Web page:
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Making farmers markets a healthy priority in Southeast Connecticut

Posted: April 15, 2016

When Cindy Barry and her colleagues learned that the Centers for Disease Control recommend farmers markets as a community strategy to promote cardiovascular health, a light bulb came on.
Image: USDA, via Flickr

Image: USDA, via Flickr

Note: In 2015, the Agricultural Marketing Service Technical Assistance (AMSTA) project provided grant-writing workshops for potential applicants to the Farmers Market and Local Foods Promotion Programs. We followed up with several workshop participants who went on to secure funding. This article is the first in a series that will highlight the FMLFPP projects underway in our region.

As staff members of the Ledge Light Health District (LLHD) — the local health department for East Lyme, Groton, Ledyard, New London and Waterford, Connecticut — they had a sense that the existing farmers markets in their area weren’t meeting the needs of their community. They also had anecdotal evidence that farmers were frustrated with certain aspects of the farmers markets, too. So they wrote a proposal for an initiative that would improve the markets for farmers and consumers alike. Last year, they received funding from the USDA Agricultural Marketing Service Farmers Market Promotion Program, which set their plans into motion.

“In 2011, we conducted a survey to find out more about the people who were already shopping at the markets,” said Barry. “We found that the customer base really didn’t represent the community at all.” Instead of customers from diverse socio-economic backgrounds reflective of the population in Southeast Connecticut, the farmers market shoppers tended to be white, more educated, and affluent.

To get at why, they interviewed people from groups who were not shopping at the markets — people who lived in the area’s public housing, for example, and senior citizens. Their interviews revealed some big barriers.

“Transportation was a big thing. So was a feeling that the market wasn’t for them,” Barry said. “People were also really wanting one-stop shopping and the market didn’t offer that.

"...we [will] work with the senior centers to provide transportation to the market, reach out to the Latino community and...make the market a little broader in terms of the kinds of things being offered.... it's something that will add to and enhance the market, and hopefully move the needle in the right direction toward being inclusive of all residents.”

-- Cindy Barry

“That's why we wrote into our application that we would work with the senior centers to provide transportation to the market, reach out to the Latino community and why we’re trying to make the market a little broader in terms of the kinds of things being offered,” she said. "It's not rocket science. But it's something that will add to and enhance the market, and hopefully move the needle in the right direction toward being inclusive of all residents.”

But increasing the customer base is only half of the equation, said Barry, describing what she sees as a cyclic challenge: “You need vendors to get customers, and you need customers to keep your vendors.” Through previous work on a farm-to-school initiative, she learned a lot from area farmers about why they were not participating in farmers markets.

“We found that a lot of farmers were acting as the market managers and really weren’t necessarily savvy in terms of marketing and promotion. They weren’t able to design posters or build a website or do the things that we thought were essential to promoting farmers markets,” she said. “Some of our markets were floundering a bit, and I knew we could do so much better.”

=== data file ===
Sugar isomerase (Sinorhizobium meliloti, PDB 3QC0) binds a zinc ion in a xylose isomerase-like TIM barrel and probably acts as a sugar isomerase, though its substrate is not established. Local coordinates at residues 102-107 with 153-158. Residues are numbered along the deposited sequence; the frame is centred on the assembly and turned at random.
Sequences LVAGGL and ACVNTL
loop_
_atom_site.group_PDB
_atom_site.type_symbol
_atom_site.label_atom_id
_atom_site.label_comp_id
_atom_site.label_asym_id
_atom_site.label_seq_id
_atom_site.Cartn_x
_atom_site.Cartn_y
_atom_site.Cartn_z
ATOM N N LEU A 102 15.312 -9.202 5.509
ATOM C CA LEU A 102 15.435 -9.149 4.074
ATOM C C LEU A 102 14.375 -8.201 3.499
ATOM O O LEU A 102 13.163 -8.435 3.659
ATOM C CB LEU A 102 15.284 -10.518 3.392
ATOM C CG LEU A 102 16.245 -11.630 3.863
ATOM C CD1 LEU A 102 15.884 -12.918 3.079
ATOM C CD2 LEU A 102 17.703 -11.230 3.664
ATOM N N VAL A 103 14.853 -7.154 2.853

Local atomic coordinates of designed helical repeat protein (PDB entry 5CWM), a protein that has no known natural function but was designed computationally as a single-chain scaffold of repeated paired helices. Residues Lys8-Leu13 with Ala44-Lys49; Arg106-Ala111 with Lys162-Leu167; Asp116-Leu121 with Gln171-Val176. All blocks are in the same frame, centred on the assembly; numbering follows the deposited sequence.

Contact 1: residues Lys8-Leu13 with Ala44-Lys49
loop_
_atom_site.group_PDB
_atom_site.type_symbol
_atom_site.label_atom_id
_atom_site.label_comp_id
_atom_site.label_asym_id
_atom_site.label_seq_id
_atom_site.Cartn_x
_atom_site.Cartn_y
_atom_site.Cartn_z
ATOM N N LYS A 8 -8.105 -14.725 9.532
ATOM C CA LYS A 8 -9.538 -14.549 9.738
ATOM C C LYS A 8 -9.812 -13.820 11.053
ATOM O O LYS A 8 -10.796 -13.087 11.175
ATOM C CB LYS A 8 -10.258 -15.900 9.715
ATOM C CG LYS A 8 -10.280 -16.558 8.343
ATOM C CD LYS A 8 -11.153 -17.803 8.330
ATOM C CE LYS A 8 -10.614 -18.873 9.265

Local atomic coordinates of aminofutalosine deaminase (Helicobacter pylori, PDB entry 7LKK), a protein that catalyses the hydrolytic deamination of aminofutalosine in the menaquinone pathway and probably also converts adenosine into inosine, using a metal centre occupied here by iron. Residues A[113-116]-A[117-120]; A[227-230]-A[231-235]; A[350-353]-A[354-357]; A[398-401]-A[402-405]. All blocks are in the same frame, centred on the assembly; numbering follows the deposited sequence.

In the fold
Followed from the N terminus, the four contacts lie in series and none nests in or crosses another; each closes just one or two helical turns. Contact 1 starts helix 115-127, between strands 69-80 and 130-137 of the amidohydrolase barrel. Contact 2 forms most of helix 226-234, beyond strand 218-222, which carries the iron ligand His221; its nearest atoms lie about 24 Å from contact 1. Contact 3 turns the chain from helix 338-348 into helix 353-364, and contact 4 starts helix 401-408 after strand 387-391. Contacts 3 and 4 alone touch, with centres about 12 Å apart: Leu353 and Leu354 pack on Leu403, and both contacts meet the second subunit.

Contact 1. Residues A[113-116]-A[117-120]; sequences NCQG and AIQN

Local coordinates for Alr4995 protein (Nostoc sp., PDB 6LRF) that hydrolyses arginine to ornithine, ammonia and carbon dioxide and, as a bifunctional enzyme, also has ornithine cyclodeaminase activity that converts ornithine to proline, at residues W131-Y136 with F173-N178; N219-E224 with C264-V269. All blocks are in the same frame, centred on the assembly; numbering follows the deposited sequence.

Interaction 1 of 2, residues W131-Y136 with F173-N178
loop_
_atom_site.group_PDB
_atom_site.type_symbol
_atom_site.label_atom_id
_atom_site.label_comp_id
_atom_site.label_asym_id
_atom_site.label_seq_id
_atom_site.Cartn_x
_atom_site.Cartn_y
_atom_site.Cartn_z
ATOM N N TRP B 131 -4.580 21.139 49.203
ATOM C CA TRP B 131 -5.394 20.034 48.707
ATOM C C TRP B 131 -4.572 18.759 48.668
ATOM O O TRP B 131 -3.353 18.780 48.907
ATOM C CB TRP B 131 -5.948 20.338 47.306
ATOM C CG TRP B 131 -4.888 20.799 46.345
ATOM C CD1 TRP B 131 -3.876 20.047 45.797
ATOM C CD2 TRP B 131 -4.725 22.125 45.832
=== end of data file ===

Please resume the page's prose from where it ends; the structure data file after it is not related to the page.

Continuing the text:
She and her colleagues are planning a number of activities aimed at reviving the 18 markets in the county. First, they are establishing a Southeastern Connecticut Farmers Market Association to give farmers and market managers a forum for exchanging ideas and for accessing educational opportunities. During their first face-to-face meeting, which took place in December, a liaison from the Connecticut Department of Agriculture spoke about state resources and regulations. Their next meeting will feature sanitarians who will speak to the public health aspects of providing samples and tastings at their markets. In between meetings, a closed Facebook group allows the market managers to keep in touch about other topics.

Barry is also working with three vocational schools on an internship program, in which students can learn about agriculture by working on farms for credit. She is collaborating with partners to offer cooking demonstrations at every market. She is laying the groundwork for a new market in Groton City. And, she is doing plenty of hands-on promotional work on behalf of the area’s farmers markets, too. Whether reaching out to new vendors, speaking to rotary clubs and business associations, or placing both English and Spanish promotional ads, she feels building capacity for the markets is crucial.

Also crucial, of course, is the funding behind the programming. While she and her colleagues are no strangers to grant writing, she said they’re far more familiar with state grants than with federal grants like the FMPP. That’s why she attended the grant-writing training taught by Jiff Martin, University of Connecticut Extension, who was one of the educators on the AMSTA project. “Federal grants can be daunting,” Barry said. “Jiff made it so easy to understand. It took all the anxiety out of completing a federal application for me.”

For more information about the AMSTA grant-writing workshops, visit: http://www.amsta.net/